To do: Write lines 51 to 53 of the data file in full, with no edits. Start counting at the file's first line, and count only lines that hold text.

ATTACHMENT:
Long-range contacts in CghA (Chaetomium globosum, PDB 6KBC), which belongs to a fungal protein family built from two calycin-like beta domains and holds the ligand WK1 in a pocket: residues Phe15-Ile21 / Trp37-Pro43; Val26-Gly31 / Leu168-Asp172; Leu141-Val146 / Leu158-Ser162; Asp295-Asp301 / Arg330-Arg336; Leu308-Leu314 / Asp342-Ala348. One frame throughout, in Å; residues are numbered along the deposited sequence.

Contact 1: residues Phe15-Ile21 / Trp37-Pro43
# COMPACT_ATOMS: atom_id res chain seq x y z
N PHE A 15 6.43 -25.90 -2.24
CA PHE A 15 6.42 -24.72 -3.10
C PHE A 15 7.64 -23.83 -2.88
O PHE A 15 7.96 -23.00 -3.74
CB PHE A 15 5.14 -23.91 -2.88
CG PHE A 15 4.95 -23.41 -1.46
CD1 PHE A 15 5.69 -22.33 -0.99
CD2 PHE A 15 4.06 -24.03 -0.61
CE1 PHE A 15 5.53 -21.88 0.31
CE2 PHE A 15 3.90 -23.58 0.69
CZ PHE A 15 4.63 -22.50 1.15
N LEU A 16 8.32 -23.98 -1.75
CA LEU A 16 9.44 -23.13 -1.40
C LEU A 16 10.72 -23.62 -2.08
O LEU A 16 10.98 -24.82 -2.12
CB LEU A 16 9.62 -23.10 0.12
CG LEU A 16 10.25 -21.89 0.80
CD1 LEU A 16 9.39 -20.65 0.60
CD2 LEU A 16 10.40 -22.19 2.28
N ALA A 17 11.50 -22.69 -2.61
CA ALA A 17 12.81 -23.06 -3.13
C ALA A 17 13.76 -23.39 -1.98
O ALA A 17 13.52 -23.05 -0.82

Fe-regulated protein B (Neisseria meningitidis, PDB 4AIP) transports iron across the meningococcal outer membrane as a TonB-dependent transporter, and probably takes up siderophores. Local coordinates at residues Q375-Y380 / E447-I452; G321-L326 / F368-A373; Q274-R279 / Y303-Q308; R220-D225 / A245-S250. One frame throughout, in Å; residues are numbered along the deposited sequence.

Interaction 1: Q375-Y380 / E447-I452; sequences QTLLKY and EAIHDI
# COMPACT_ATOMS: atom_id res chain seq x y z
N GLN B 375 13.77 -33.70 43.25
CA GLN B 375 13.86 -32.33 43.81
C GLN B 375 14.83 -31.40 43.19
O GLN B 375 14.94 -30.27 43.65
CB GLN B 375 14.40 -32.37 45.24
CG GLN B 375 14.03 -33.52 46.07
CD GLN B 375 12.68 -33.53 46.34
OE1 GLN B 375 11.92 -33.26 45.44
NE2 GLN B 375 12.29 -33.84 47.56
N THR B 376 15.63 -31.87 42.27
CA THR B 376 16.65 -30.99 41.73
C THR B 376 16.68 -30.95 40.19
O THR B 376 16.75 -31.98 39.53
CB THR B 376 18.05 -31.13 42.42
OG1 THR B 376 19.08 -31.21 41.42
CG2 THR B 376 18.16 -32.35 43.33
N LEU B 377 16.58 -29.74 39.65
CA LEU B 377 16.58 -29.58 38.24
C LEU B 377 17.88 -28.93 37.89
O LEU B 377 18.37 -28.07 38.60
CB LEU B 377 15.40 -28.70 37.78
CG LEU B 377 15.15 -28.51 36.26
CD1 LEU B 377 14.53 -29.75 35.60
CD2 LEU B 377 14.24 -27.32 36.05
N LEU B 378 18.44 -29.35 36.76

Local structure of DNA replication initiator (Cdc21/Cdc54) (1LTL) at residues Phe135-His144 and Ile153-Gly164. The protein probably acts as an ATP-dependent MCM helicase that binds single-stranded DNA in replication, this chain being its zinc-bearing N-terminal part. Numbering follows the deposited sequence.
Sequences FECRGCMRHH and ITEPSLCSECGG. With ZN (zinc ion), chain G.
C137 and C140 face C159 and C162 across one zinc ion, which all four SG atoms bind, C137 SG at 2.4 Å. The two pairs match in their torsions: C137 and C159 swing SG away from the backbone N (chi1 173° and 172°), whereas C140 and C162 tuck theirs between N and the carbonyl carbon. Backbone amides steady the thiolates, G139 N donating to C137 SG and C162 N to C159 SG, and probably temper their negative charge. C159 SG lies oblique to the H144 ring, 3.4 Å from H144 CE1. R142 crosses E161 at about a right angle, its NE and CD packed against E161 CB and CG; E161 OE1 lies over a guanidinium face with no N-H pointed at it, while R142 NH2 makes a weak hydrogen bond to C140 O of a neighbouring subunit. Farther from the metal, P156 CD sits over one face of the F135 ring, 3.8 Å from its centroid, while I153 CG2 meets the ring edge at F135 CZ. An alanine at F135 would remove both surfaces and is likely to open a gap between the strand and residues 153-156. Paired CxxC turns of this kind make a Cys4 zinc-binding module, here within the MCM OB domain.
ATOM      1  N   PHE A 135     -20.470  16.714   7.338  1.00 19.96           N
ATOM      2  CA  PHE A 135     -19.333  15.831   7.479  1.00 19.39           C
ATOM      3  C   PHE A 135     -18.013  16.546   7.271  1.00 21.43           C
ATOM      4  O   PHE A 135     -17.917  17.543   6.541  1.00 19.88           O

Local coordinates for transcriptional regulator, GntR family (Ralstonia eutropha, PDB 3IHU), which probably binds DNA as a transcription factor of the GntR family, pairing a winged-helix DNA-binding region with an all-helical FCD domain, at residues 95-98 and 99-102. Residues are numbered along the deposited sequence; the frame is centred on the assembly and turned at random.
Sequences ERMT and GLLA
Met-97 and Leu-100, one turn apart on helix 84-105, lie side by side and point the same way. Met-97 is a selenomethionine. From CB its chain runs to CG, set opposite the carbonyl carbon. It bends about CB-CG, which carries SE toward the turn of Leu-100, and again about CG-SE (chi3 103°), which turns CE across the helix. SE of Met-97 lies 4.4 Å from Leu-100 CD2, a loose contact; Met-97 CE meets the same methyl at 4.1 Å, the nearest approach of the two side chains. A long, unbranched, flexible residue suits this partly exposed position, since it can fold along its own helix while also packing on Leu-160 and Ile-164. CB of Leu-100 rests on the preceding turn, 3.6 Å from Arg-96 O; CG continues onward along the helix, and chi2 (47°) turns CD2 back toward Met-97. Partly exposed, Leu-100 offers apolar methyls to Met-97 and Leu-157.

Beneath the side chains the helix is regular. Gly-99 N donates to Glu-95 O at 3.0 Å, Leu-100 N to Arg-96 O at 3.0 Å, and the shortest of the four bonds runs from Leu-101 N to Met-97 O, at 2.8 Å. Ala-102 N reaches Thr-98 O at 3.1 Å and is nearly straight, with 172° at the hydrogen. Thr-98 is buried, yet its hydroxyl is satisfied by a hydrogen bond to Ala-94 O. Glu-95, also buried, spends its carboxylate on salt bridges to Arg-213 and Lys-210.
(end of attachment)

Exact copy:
CG LEU B 377 15.15 -28.51 36.26
CD1 LEU B 377 14.53 -29.75 35.60
CD2 LEU B 377 14.24 -27.32 36.05